• Home > Indexing/Abstracting


The Journal of English Language and Literature , Vol.66, No.1, 153 ~ 168, 2020
The Representation of Kitchen Space in Harriet Beecher Stowe’s Uncle Tom’s Cabin
Jieun Park
This paper focuses on a specific space: the kitchen represented in Harriet Beecher Stowe’s Uncle Tom’s Cabin (1852). There are at least three kitchen spaces Stowe presents: Aunt Chloe’s in Shelby’s, Rachel Halliday’s Quaker kitchen, and Old Dinah’s in St. Clare’s but also a kitchenless space in Simon Legree’s. Slightly departing from 1970s and 80s traditional feminist readings on Stowe redeeming her canonical status by proving the author’s attempts to replace masculine and capitalist commercial marketplace with a maternal domesticity, my goal in this paper is to bring in and resurrect not only gendered but also racial space of kitchen which has been overlooked by Stowe critics. Along with the traditional concept of domestic spheres in the nineteenth century America and the role of kitchen in plantation houses, I aim to examine black inhabitants and their racial identities Stowe presents in the novel. Dinah’s kitchen might be a great example which works as a battleground between the North and South, white and black, a lady and an enslaved cook. Her kitchen is the space where she, to a certain limited extent, performs her own autonomous ‘labor’ as a ‘creative’ work. For an enslaved woman, cooking is both a ‘labor’ and ‘creation,’ which produces possible resistance and autonomy although being limited and restricted within a liminal kitchen space. The kitchen becomes a space of borderland, especially for an enslaved woman, between autonomy and enforced labor, where she enacts her own form of subversion on the threshold.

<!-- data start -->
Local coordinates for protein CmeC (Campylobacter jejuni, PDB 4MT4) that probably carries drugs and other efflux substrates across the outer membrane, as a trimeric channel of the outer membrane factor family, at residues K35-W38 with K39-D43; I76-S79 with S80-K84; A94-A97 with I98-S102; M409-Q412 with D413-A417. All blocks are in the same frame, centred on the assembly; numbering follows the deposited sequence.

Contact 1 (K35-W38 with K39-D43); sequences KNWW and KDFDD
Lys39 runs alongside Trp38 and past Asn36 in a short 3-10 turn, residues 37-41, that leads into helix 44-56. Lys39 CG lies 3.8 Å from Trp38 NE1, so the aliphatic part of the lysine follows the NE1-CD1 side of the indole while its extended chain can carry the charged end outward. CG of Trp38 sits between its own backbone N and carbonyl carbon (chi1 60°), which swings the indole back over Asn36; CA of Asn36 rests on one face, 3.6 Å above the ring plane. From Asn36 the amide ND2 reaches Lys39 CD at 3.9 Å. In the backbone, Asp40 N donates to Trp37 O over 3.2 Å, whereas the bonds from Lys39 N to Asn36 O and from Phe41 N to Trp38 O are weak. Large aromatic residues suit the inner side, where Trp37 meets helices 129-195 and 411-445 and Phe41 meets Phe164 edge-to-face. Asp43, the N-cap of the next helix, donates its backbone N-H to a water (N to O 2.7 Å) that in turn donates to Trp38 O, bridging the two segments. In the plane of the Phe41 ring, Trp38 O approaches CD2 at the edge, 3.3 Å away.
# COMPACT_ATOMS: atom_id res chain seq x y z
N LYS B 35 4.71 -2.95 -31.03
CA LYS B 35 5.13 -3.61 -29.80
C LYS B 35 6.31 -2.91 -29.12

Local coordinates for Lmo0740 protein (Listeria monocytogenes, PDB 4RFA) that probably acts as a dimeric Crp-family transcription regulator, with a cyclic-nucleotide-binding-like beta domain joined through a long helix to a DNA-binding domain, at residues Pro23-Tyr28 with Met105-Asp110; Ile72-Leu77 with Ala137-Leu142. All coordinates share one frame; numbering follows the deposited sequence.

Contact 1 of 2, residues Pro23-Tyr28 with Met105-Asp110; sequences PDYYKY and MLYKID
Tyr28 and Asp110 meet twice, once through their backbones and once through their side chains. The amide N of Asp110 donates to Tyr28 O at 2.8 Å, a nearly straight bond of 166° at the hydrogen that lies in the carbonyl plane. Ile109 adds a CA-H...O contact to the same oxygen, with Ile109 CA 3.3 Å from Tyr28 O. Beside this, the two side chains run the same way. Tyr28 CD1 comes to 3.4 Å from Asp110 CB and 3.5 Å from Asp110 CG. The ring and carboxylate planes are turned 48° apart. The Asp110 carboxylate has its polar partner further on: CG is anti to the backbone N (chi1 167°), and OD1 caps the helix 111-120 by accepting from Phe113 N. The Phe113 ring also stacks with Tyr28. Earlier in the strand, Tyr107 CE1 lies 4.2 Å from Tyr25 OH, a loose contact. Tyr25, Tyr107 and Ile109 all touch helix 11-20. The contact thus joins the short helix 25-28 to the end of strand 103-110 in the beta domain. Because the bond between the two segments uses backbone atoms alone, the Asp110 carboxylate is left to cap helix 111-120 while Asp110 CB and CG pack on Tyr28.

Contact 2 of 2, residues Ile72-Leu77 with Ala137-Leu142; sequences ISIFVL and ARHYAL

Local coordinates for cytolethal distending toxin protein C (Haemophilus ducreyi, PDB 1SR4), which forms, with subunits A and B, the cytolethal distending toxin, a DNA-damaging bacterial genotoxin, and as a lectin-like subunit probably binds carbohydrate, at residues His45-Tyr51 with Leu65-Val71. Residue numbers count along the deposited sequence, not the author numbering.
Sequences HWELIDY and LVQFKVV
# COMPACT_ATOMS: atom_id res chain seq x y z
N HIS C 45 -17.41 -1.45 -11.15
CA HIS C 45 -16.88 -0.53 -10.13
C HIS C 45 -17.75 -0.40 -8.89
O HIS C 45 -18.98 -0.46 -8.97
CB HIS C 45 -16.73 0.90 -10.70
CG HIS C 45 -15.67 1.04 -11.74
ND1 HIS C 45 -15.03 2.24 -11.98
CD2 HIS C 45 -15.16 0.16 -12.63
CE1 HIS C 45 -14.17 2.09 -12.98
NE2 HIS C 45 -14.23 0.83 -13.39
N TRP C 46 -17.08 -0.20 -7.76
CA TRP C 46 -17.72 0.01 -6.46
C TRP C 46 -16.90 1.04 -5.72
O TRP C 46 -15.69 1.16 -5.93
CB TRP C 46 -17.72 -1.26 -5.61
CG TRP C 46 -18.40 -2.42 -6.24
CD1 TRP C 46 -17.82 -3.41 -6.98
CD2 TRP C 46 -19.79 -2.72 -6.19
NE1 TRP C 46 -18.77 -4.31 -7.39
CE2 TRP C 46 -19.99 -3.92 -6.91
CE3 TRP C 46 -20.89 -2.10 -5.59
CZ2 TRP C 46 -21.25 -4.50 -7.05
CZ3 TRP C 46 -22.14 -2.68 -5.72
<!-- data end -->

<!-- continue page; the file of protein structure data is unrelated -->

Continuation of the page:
Key Words
Harriet Beecher Stowe, Uncle Tom’s Cabin, Kitchen, Interstitiality, Subjectivity
| pdf view Full Text


#1607 Gwanghwamun Officia Building 92, Saemunan-ro, Jongno-gu, Seoul 03186 Republic of Korea
Tel 82-2-738-1198 / Fax 82-2-733-6502 / E-mail ellak1198@hanmail.net
Copyright @ All Right Reserved ELLAK